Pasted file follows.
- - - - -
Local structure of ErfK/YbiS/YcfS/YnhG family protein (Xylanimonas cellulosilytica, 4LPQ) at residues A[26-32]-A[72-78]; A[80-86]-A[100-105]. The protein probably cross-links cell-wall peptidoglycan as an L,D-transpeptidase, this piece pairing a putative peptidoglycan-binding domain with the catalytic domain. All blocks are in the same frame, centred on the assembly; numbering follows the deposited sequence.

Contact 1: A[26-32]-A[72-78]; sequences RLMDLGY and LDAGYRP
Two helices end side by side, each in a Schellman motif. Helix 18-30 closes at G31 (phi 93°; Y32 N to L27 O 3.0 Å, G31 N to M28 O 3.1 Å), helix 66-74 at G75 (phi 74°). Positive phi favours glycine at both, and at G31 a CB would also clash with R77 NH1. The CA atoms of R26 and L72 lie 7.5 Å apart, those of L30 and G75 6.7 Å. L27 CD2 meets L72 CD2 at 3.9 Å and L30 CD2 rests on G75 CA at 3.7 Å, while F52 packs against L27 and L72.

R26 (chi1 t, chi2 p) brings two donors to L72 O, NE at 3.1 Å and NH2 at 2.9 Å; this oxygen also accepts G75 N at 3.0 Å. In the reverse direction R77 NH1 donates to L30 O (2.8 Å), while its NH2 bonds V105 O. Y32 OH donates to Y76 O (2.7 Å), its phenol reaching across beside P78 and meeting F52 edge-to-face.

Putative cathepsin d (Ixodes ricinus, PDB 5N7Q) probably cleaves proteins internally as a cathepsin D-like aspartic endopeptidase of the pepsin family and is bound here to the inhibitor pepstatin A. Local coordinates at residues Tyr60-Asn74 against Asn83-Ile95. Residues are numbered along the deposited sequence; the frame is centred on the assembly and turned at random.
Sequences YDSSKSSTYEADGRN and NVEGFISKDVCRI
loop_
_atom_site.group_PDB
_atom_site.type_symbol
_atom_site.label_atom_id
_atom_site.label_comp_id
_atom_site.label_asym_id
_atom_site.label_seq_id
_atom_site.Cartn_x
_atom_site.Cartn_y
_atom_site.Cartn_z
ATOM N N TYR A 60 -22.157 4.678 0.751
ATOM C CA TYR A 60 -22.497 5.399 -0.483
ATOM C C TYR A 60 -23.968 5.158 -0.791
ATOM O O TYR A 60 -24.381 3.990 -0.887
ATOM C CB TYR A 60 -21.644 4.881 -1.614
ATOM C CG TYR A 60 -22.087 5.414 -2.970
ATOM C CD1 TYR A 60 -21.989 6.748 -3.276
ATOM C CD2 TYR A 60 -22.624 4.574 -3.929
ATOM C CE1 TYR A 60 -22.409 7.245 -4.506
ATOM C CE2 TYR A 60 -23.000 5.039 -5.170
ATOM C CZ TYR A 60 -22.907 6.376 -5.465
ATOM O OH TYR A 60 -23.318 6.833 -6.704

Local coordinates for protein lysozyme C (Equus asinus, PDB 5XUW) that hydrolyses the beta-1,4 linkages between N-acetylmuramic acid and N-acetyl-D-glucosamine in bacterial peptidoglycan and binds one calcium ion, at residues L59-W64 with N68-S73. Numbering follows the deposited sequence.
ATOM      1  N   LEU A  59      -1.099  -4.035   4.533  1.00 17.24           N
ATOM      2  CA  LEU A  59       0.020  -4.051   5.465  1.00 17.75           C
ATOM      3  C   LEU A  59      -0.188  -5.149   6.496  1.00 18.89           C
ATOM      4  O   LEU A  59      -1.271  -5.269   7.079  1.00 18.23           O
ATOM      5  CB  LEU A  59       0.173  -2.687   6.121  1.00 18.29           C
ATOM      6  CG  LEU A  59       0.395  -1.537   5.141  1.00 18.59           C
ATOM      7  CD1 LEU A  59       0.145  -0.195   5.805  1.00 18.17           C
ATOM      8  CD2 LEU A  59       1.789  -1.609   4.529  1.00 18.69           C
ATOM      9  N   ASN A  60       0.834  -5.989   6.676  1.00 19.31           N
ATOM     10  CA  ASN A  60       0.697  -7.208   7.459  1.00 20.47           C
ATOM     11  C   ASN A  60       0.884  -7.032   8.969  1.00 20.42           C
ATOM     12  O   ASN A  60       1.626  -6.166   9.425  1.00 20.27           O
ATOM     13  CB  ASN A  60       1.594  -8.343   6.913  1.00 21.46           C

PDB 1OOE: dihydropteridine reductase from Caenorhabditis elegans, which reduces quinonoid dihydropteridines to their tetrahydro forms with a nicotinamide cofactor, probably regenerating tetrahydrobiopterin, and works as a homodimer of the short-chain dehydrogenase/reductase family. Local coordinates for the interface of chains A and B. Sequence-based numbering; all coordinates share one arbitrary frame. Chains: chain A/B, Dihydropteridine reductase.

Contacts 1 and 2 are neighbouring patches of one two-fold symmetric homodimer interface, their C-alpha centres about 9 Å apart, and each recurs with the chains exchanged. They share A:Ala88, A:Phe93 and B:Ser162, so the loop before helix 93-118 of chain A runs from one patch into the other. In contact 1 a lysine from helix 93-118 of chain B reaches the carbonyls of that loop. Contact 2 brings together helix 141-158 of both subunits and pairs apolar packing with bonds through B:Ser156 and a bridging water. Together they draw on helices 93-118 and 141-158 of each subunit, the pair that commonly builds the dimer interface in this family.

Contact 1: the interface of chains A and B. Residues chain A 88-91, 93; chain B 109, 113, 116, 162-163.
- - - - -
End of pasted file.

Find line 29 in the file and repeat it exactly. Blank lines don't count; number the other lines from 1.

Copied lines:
Local coordinates for protein lysozyme C (Equus asinus, PDB 5XUW) that hydrolyses the beta-1,4 linkages between N-acetylmuramic acid and N-acetyl-D-glucosamine in bacterial peptidoglycan and binds one calcium ion, at residues L59-W64 with N68-S73. Numbering follows the deposited sequence.